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How to Write a Guest Editorial

One of the great things about living in America is the right to free speech. If there’ s something on your mind and you want to get it out sit down and write a guest editorial to share your thoughts with the readers of your local newspaper.

Things You'll Need:

  • E-Mail
  • Topic
  • Computer

How to Write a Guest Editorial

Look in the newspaper you will be submitting your editorial to and find out what the requirements for a guest editorial are. There are probably word limits and/or topic requirements that you will need to know in order to give your editorial a better chance of being published.

Brainstorm about what you want to say, and make a list of the points you want to cover. Ideally you should choose a topic that has either local or national interest. Newspaper editors typically give preference to editorials that are about local issues.

Write your letter beginning with a brief background of the subject you are writing about. For example if you are writing in reference to an article written in the paper, write something like: After reading the article by John Smith on the budget proposed by the city I was struck by the amount of money being delegated to…” If possible in parenthesis include the date of the article, this will make the editors job a little easier and he/she may give preference to your letter especially if they are running behind when putting the editorial page together.

Count the amount of words you have written, if it is over the limit by more than 25 words read through your letter and look for places to cut words. Words such as “that” are often unnecessary. If a sentence makes sense without a certain word, take it out.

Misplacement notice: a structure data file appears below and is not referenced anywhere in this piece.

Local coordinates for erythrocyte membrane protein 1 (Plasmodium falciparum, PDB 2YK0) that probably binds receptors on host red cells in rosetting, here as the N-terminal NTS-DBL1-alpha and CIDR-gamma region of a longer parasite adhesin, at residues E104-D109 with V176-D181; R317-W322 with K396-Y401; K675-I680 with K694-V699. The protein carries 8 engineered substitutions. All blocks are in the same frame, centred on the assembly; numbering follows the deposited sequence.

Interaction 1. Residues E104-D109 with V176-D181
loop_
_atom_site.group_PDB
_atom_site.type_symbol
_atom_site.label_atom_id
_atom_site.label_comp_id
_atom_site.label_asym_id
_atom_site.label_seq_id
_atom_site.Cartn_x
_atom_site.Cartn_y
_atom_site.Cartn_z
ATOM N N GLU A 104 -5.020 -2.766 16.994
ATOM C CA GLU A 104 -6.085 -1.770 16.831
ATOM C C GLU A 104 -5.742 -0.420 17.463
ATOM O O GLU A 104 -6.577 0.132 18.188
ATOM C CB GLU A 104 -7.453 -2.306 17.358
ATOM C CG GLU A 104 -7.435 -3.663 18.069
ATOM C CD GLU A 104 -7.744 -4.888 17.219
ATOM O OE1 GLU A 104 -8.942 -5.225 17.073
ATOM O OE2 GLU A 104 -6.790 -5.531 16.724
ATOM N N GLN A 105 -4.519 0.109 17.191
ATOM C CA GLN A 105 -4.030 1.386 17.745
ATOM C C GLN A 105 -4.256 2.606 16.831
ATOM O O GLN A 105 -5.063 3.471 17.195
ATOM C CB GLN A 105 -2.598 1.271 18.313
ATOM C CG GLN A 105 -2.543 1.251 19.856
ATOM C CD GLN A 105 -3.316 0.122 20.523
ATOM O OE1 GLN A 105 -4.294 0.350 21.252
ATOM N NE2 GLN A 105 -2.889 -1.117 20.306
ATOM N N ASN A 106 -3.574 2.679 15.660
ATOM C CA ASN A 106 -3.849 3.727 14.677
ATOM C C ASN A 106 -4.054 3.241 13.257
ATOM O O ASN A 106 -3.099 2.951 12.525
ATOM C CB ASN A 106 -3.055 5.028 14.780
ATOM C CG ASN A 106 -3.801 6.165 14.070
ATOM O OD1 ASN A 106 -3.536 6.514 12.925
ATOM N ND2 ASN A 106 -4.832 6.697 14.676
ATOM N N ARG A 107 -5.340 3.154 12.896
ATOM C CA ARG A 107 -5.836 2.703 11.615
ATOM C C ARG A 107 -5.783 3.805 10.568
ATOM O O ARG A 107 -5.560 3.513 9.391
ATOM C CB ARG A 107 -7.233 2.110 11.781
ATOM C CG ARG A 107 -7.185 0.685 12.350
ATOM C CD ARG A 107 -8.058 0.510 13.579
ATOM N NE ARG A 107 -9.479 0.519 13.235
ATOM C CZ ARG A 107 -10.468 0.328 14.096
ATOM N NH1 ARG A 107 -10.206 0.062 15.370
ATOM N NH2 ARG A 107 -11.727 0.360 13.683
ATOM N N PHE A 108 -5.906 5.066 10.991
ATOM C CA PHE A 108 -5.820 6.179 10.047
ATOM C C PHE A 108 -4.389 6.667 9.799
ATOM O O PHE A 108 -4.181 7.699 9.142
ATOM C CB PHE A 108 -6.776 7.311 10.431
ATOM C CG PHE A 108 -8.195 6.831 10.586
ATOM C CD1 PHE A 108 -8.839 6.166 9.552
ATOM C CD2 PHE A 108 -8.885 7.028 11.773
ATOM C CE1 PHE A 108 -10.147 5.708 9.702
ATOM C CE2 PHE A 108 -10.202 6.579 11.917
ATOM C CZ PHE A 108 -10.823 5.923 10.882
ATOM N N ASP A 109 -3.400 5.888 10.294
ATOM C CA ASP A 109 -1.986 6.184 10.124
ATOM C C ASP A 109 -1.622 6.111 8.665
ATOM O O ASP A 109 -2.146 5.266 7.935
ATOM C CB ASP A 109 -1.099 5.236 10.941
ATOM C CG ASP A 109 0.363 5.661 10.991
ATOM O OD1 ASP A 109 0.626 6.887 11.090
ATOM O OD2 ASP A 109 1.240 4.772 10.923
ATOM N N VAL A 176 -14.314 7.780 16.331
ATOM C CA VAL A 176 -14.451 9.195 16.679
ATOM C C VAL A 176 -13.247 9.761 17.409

Spell check your editorial. An editorial with misspelled words looses credibility.

Sign your editorial with your first and last name. Most newspapers will not print anonymous editorials, or editorials with partial names. Also include your address and phone number. The phone number allows the editor to contact you to verify you were the one who wrote the editorial, which is a requirement for most newspapers. For editorials sent to larger newspapers, you may be contacted by a clerk to verify your identity. Also include any credentials you may have pertaining to the subject you are writing about.

E-mail your editorial to the newspaper. Do not attach the document in a file, copy and paste it into the body of the e-mail. Letters may be sent through the U.S. mail or hand-delivered but editors will give preference to letters they don’t have to retype.

Call to confirm receipt of your letter two days after you sent it if you have not heard from anyone.


Don’t call daily to find out when your editorial will be published, this will just annoy the editor and make him/her less likely to publish your piece. Do not copy letters from Web sites and send them to the editor. An editor or clerk well versed in their job can spot them almost immediately and will disregard the letter. Don’t personally attack a person, even an elected official, in your letter. An editor would rather disregard your letter than open him and the newspaper up for a libel law suit.

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